We saw a direct correlation of booth traffic after each of these designated hand-out times.

4. Have awesome swag and prizes.

Even though every marketer likes a good pen, we also know that it’s not going to get someone to come to your booth. Understand your audience and select a giveaway that they’ll love. Our prize wheel consisted of cash giveaways on the spot. Let me tell you — people like cash.

5. Keep your audience engaged after the show.

One way that we captured leads after the event was through our poker chip. We included a link to a landing page on the back of each chip to enter to win even more cash. (I explained they like cash, right?) This was a great alternative for attendees who received the poker chip but didn’t have time to stop by our booth.

More than that, we’re continuing to keep up with them now — even after the summit.

6. Get your audience to create content.

Another way booth visitors could win cash was through a 30-second video. If they were a customer, they’d tell us about “Why they love ReadyTalk.” If they weren’t an existing customer, they’d let us know about their “their worst webinar experience.” (There were some doozies we’ll be sharing.) We generated over 50 videos we’ll use for marketing. Woman-hands-raised-000082156201_Medium

7. Have a customer represent you.

This one is big: Have one of your top customers’ join you in your booth to speak about your products with prospects. We found that attendees benefited from speaking with someone about an experience versus an offering. This made it easy for natural conversation among booth visitors. And they’re more apt to trust that customer. They can speak to pain points and issues, too. Read more about why that worked.

8. Make it a team effort.

Utilize your team’s strengths and come together to create an awesome event experience. Do this, and you’ll leave a lasting impression on your leads.

Is Good Company Culture Really About Ping Pong and Beer?

I often hear about how great the “culture” of an organization is. You know, where people are bragging that they get to wear jeans, use the in-office gym, drink beer, and play ping pong.

What is culture anyway?

This is what I get when I Google “culture”: The complex whole which includes knowledge, belief, art, morals, law, custom and any other capabilities and habits acquired by man as a member of society.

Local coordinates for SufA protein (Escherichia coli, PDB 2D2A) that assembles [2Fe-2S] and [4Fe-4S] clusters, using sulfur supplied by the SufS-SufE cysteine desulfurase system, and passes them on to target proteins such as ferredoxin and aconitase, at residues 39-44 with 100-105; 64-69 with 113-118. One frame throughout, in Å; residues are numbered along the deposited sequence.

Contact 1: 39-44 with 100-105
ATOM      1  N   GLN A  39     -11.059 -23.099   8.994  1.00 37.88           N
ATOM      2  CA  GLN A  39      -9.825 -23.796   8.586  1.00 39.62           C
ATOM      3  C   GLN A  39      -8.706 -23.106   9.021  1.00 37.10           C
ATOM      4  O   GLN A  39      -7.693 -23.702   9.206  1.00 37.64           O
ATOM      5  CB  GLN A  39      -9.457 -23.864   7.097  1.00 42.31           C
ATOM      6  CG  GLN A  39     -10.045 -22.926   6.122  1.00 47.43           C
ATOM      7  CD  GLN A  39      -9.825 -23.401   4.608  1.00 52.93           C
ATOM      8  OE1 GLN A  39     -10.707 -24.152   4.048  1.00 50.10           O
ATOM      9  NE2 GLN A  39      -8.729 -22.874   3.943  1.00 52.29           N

Culture is more than hacky sack, lattes and smoothies. Culture is more than just the superficial trappings of a cool place to work.

I mean, ReadyTalk has an informal culture, food and fun activities. We have beer. We have ping pong. We have casual dress and an in-office gym. But we have more than that — we care about each other and our customers, accept and revel in new ideas, trust people to make good decisions, and show results, too.

It’s about caring

Caring about others is important here. We have brown bag sessions on empathy and how to help customers. We do this naturally — it’s who our leaders are and who we’ve hired. I mean, I’m pretty results driven and wondered if this kind of caring and compassionate environment could deliver results. But we can and we do. In fact, I think the caring enables us to deliver better results, and with more thought. We band together and help each other out. And we’re respectful of everyone and consider all sides of the issue. We really don’t have any in-fighting among departments either. We trust each other.

what is company culture

Culture is about innovation, at least to us

New ideas and innovation are important to us. We like to deliver good products that really solve a need, letting people be productive. As the Chief Strategy Officer, I get to see cool ideas come to fruition like our video meeting and collaboration tool — FoxDen. It’s really awesome and the on-site meeting box is so easy to set up. We were able to develop this in about a year and already the team has ideas on how to expand and improve. That’s the culture here, too — creative. I like that.

Culture is trusting people to make the decisions you hire them to make

Part of what helps ideas come to light is decision making. We haven’t always been so good at this, but we’re turning a corner. Like most companies, ReadyTalk was fairly hierarchical. Fortunately, we have kind leadership and caring to make the culture better. But it meant everyone was waiting around until a decision was made – decisions they were perfectly capable of making. Things were taking longer than they should. Now, we’re pioneering Culture 2.0 at ReadyTalk. What would happen if as a result of knowing that you are cared about that now you were trusted to make sound decisions? Would engagement and job satisfaction increase? Ultimately, would the company perform better? Heck yeah; we think so. We’re empowering our team members to make the decisions, and our team members have a way to get the right advice about the decisions. We’re expecting good results — faster decisions, too.

I recently read an article about a leading predictor about the health of technology companies in Silicon Valley. The leading indicator was ping pong table sales! The article stated that there was concern about how Silicon Valley companies were doing because the number of ping pong tables being sold were decreasing quarter over quarter. I think culture is more than beer and ping pong. It’s the belief in teams, the expectations of what the team can deliver and the ability to trust and enable teams. It’s knowing and allowing team members to be experts – what they were hired to do. It’s also the caring compassion and innovation. That’s ReadyTalk!